Clients who want to consolidate their debts will have a few options if they want to make use of their property asset, but it’s important for advisers to consider all of those possible solutions rather than simply the one they are most familiar or comfortable with.

To find out more about how we can assist you with your Second Charge Mortgage please click here

Remortgaging for debt consolidation

One option will be remortgaging, taking out a larger loan so that they can clear all of those existing debts on credit cards, personal loans and the like. They then have just one debt to keep on top of, their mortgage.

It’s certainly a simple option – there will only be one repayment date to monitor, one interest rate to be aware of. But there are a couple of potential downsides that come from the remortgaging route.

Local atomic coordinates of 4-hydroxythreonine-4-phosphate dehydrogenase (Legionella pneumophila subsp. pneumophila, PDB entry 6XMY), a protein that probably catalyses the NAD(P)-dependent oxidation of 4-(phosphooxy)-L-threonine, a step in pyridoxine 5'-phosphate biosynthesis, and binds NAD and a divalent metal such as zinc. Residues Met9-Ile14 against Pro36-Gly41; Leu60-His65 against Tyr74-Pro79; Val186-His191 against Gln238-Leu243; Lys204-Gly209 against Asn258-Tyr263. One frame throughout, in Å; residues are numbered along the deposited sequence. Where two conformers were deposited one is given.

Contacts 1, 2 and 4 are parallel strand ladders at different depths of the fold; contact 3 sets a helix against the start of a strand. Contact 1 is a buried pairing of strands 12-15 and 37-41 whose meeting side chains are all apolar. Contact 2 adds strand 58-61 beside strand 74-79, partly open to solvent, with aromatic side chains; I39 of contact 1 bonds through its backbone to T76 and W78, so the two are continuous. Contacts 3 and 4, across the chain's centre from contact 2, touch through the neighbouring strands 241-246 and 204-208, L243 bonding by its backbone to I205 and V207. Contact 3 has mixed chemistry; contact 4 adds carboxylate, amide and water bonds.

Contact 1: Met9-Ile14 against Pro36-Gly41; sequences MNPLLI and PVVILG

The first, and potentially most punitive, is the risk of having to pay an early repayment charge. Advisers don’t need me to tell them that the vast majority of their clients are likely to be on fixed-rate mortgages these days, and more often than not they are lengthy ones. Given the way ERCs are calculated as a percentage of the outstanding mortgage balance, they can easily become a considerable cost if your client happens to be only halfway through a five-year fixed rate. That’s an exit fee that is really going to sting on the way out.